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two forks are better than one.

Younger, thinner and newly in love.

Welcome!  This site is dedicated to celebrating and inspiring couples who cook.  There’s something deeply satisfying about cooking together.  It’s one of the most basic expressions of love and the perfect activity for building meaningful relationships. 

We know from our own personal experience that the shared preparation and enjoyment of meals can bring you and your partner together in many ways.

When Justin and I first met, neither one of us were particularly good cooks. We shared a love of food and a desire to experiment with different recipes and ingredients. Cooking-in versus dining-out became our date of choice.

I learned about him - he's an improvisational cook and way-too-good of a bartender. He learned about me - I like to follow recipe directions and nurse a hangover with processed cheese sauce. I introduced him to The Godfather. He showed me Blue Velvet. We both love a spicy Bloody Mary. Ours was a love affair created over many dinners and a few cooking disasters.

The kitchen has had a transformative power on our own relationship and blogging has given us a way to share that with others. We know first hand that when you cook together, good things can happen. Sexy things can happen. Tasty, yummy, delicious things can happen. Disasters and pizza delivery can happen. But whatever happens in the kitchen, it will be happening together.

As the Gastronomic Duo our goal is to provide inspired and inspiring content – through original recipes, by offering ideas that have worked in our relationship and our cooking, and by celebrating other couples who share the kitchen.

One of our most popular features is Gastrophiles, our profiles of cooking couples. To help you get to know us better, we decided to turn the tables on ourselves by answering our most savory questions.


Who’s the Alpha cook?

Halibut, green goddess salad, glazed radishesLori: I think early in our relationship, it was me. Not because I was a better cook, but because I was more focused on meal planning. I was the one deciding what we should make or new dish we should try. But obviously after you went to culinary school and started working in restaurants that all changed. Your skills far surpassed mine and now I think you’re clearly the alpha cook in our kitchen.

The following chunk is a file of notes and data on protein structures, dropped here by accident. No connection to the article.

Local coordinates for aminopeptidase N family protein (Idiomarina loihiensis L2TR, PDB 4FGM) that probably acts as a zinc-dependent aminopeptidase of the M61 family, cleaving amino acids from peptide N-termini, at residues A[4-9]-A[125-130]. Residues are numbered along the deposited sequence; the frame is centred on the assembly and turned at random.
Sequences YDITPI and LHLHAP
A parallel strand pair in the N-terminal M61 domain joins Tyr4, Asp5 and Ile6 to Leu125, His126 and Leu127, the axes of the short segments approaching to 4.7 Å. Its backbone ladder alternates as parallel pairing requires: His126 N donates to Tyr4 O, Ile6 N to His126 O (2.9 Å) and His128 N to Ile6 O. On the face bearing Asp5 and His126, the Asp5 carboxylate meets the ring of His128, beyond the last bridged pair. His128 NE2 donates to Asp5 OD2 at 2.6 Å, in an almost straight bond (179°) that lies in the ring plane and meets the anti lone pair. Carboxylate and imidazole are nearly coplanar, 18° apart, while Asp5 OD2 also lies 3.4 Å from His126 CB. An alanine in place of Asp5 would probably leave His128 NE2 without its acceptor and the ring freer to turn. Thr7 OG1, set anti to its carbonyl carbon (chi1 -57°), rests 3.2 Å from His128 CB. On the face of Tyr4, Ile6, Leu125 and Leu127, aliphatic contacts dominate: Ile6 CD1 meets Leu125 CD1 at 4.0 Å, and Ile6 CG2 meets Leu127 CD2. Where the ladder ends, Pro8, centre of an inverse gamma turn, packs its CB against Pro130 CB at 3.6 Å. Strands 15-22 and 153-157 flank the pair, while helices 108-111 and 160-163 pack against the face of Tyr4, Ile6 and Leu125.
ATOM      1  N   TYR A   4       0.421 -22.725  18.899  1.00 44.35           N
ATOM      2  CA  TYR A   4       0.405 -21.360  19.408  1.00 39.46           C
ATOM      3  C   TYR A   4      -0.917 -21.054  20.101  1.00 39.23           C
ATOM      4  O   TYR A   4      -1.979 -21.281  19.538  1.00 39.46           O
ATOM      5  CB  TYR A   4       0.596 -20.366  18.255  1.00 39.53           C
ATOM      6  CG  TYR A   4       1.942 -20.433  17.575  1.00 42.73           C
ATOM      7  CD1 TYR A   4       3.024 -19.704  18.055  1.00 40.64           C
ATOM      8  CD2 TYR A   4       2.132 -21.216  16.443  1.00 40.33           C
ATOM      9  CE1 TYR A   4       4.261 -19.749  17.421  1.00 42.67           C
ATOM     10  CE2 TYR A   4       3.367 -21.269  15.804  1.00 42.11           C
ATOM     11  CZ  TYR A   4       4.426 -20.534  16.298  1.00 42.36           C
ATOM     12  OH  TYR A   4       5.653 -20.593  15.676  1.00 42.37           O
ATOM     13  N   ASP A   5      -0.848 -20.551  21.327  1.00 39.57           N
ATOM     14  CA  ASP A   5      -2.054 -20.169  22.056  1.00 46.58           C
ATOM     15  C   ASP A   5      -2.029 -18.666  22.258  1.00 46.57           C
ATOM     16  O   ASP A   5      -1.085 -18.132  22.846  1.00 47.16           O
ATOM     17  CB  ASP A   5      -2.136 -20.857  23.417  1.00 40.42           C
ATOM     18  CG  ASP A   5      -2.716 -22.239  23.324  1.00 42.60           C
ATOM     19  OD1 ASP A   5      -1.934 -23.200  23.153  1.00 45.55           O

Justin: It’s interesting. Because I think I’m the alpha chef, but I think you’re the alpha taster. You have a huge influence on what we cook and why I want to cook good food.

Lori: “Alpha taster” sounded a little risqué – I’m glad you explained yourself.


What have you learned about each other through cooking?

Poached egg, sauteed spinach, sausageJustin: You’re Ms. Mise en Place, where I like to fly by the seat of my pants and experiment as I go.

Lori: If I make something once and I like it, I want to recreate it. You want to make it different every single time.

Justin: Have you learned anything about me?

Lori: You’re more improvisational and more willing to go off the grid.

Justin: Off the grid – that’s me!

Lori: The other thing – is you love to season.

Justin: Lesson one – season your food. Lesson two – stop seasoning your food.

Lori: Ha ha! You do love salt. Also, the more that we entertain, the more that I notice how much you enjoy sharing your knowledge and passion of food with others. You love to involve people in the process of cooking. It’s never a solo act for you.

Justin: I really do want to teach people how to make food and to care about where their food comes from. I am passionate about food, sometimes to the point where it alienates me, because I have strong opinions and I’m not afraid to share them.


Can you actually taste it when food is made with love?

Justin: Yes. That’s the difference between good food and not good food. Food made with love has intent put into it. It’s cared for. It’s not just about sustenance or just about enjoyment. It’s about both. I absolutely think love is detectable in food.


What’s your cooking philosophy?A morel on one of our mushroom hunts

Justin: it’s almost cliché – keep it simple and taste your food. Nature created the food. It’s already perfect, so don’t mess it up. “Made with love” doesn’t start when you put food in a pan, it starts when you buy that food and with the choices you make.

Lori: I think the only thing I would add, is in response to some feedback we’ve gotten about our blog. People think we cook this way every night. And the reality is, like any couple, there are nights we have to divide and conquer. There are nights when we are just too tired and we order take out. We don’t have an unrealistic expectation that people are going to cook meals together every night of the week. That’s just not life. It’s more about – instead of going out to eat, or rather than having one person always make the meals – make it a shared event. Once a week would be a great thing for relationships.




What’s the secret ingredient to keeping your relationship cooking?

Mussels in white wine sauceLori: I think we both make a strong effort to stay connected, to always be communicating.

Justin: For me, the secret to keeping our relationship cooking is innuendo. I’m always flirting with you.

Lori: You are always making a move!

Justin: Just with you.

Lori: Right, good clarification.

Justin: If you asked the question, “what are the secret ingredients to our relationship,” I’d say unconditional love and trust. It’s like a good stock. You can’t have a good stock without carrot and onion. Our carrot and onion is unconditional love and trust.


We believe that cooking together = fun, sexy, deepen your relationship time. We hope you join us. 

--Jd & Lo--